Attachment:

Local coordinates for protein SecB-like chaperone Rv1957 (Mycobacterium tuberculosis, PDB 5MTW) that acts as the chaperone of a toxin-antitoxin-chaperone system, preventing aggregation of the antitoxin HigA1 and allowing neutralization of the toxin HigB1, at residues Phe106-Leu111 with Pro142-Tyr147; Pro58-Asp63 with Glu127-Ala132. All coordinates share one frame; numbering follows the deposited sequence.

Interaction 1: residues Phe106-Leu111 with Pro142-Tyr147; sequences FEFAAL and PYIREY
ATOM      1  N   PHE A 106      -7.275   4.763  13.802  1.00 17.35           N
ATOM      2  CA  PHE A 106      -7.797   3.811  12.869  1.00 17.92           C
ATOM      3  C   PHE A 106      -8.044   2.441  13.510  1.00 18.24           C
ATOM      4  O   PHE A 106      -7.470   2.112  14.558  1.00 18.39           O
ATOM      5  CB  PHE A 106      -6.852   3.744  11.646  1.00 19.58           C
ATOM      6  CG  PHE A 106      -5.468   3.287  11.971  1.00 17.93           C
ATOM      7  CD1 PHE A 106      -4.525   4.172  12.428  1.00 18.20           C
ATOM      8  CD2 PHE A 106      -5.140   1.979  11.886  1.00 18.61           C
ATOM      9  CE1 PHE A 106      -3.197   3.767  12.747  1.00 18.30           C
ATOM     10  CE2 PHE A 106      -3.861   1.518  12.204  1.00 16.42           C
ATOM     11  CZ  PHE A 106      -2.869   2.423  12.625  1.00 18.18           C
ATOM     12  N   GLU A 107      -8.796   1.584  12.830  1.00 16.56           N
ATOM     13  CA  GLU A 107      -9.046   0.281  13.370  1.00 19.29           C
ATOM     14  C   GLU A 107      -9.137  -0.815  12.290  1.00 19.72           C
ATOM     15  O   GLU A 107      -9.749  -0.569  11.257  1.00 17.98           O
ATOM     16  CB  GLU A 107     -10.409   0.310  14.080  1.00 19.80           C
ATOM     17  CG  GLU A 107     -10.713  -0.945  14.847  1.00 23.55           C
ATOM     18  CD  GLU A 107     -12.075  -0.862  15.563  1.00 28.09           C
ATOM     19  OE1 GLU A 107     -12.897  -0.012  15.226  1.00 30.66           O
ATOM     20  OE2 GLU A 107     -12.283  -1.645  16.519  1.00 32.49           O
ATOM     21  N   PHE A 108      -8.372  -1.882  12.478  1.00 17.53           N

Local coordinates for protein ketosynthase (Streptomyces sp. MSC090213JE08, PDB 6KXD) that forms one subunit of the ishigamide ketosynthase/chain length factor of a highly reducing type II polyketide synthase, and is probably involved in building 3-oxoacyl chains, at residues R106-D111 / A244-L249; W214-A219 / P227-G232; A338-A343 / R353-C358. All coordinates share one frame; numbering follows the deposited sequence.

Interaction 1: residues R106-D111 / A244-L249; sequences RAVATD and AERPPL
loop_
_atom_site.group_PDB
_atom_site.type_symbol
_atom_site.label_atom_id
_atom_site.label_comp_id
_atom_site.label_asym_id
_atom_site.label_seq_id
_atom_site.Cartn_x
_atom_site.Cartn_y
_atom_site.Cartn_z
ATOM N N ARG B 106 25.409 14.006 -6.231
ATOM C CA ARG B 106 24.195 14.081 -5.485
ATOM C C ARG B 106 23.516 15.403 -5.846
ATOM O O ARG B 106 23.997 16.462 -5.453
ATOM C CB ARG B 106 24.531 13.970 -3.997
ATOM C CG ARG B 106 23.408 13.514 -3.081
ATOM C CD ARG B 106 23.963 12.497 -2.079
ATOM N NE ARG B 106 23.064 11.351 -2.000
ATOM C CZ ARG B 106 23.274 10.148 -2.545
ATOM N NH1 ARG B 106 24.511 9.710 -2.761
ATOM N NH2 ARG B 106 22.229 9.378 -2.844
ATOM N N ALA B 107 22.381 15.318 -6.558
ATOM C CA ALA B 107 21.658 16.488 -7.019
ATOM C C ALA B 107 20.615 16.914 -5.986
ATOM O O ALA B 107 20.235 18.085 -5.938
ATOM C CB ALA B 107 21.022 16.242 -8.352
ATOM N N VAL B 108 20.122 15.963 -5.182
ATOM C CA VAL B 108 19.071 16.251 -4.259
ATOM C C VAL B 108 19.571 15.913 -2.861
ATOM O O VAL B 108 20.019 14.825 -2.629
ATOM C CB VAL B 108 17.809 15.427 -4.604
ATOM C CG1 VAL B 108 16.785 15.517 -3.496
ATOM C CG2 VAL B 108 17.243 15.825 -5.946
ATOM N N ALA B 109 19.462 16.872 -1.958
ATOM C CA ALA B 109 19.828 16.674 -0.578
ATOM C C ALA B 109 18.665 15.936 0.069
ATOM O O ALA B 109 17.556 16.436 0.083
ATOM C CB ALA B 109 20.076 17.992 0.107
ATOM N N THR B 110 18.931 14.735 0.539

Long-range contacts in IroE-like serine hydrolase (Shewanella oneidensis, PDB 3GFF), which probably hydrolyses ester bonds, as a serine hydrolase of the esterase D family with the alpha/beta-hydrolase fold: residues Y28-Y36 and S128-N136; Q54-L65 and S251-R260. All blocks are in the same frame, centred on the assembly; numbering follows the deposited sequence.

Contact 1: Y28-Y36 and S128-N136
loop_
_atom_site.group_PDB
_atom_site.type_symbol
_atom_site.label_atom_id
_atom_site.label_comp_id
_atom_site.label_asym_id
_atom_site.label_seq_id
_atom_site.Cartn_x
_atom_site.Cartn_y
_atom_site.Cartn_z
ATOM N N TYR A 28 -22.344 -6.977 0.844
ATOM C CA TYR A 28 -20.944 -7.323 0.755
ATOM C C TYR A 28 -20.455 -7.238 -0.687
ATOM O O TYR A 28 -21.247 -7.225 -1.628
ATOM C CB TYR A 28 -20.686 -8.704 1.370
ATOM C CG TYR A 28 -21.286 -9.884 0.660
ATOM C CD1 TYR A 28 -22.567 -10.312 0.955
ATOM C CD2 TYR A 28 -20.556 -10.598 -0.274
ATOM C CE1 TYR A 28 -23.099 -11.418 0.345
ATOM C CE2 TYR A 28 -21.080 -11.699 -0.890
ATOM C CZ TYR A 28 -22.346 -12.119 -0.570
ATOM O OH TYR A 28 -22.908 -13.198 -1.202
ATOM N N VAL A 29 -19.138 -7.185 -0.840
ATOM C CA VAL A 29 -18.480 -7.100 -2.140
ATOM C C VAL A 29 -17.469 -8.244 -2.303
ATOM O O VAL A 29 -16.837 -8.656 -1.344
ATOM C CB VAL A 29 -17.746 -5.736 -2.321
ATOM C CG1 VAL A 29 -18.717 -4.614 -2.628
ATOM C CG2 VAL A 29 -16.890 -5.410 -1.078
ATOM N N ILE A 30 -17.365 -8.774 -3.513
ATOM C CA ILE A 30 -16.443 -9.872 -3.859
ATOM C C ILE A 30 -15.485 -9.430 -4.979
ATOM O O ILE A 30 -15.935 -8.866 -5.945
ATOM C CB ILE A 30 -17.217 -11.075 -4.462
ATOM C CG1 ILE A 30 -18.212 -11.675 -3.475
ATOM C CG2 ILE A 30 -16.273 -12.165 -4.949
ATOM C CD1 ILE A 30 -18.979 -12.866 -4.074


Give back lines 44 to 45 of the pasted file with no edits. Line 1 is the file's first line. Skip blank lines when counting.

ATOM C CZ ARG B 106 23.274 10.148 -2.545
ATOM N NH1 ARG B 106 24.511 9.710 -2.761